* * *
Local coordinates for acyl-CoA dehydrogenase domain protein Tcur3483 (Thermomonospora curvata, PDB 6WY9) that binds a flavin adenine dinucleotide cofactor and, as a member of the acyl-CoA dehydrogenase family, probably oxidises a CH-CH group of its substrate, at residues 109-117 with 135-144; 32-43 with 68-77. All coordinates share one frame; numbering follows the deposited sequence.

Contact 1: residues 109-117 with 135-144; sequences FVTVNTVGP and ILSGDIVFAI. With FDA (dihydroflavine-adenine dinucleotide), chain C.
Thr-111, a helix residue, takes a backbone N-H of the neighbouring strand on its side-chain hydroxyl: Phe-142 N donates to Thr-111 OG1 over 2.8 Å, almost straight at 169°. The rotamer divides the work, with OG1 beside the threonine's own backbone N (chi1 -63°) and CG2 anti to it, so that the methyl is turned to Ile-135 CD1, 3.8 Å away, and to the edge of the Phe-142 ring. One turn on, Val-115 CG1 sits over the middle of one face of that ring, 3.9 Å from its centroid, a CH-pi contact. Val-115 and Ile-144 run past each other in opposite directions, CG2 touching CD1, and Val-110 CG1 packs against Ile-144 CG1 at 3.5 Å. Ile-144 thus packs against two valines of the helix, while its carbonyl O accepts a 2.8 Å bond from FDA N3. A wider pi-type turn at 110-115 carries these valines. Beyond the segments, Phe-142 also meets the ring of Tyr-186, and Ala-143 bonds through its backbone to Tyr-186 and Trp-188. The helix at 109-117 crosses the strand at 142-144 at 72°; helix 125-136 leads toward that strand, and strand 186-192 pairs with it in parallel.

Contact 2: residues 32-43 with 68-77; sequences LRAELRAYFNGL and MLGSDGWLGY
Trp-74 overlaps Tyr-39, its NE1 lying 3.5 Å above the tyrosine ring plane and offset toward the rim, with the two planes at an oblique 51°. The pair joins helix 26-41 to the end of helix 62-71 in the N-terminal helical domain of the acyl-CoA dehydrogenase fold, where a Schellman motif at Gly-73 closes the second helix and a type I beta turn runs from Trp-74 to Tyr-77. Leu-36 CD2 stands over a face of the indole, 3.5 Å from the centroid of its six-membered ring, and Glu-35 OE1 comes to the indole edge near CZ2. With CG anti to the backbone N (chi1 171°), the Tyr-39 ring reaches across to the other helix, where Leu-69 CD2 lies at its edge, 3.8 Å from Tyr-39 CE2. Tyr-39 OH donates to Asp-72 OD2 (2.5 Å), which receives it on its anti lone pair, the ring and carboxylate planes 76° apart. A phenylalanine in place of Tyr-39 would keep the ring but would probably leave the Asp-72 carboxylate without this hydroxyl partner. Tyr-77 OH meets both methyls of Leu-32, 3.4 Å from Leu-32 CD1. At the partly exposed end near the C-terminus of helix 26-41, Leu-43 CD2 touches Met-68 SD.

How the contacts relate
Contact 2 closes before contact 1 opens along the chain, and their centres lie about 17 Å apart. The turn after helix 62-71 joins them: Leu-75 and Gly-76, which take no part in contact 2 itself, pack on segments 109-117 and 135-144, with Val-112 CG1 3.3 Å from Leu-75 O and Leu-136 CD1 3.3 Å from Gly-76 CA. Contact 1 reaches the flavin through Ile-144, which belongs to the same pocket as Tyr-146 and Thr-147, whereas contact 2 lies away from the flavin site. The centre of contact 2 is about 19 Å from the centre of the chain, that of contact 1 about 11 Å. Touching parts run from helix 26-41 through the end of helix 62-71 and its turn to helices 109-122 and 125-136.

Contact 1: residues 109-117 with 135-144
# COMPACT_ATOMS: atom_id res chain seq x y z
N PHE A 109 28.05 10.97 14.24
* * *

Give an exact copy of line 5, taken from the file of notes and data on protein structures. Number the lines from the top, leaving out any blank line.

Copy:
Trp-74 overlaps Tyr-39, its NE1 lying 3.5 Å above the tyrosine ring plane and offset toward the rim, with the two planes at an oblique 51°. The pair joins helix 26-41 to the end of helix 62-71 in the N-terminal helical domain of the acyl-CoA dehydrogenase fold, where a Schellman motif at Gly-73 closes the second helix and a type I beta turn runs from Trp-74 to Tyr-77. Leu-36 CD2 stands over a face of the indole, 3.5 Å from the centroid of its six-membered ring, and Glu-35 OE1 comes to the indole edge near CZ2. With CG anti to the backbone N (chi1 171°), the Tyr-39 ring reaches across to the other helix, where Leu-69 CD2 lies at its edge, 3.8 Å from Tyr-39 CE2. Tyr-39 OH donates to Asp-72 OD2 (2.5 Å), which receives it on its anti lone pair, the ring and carboxylate planes 76° apart. A phenylalanine in place of Tyr-39 would keep the ring but would probably leave the Asp-72 carboxylate without this hydroxyl partner. Tyr-77 OH meets both methyls of Leu-32, 3.4 Å from Leu-32 CD1. At the partly exposed end near the C-terminus of helix 26-41, Leu-43 CD2 touches Met-68 SD.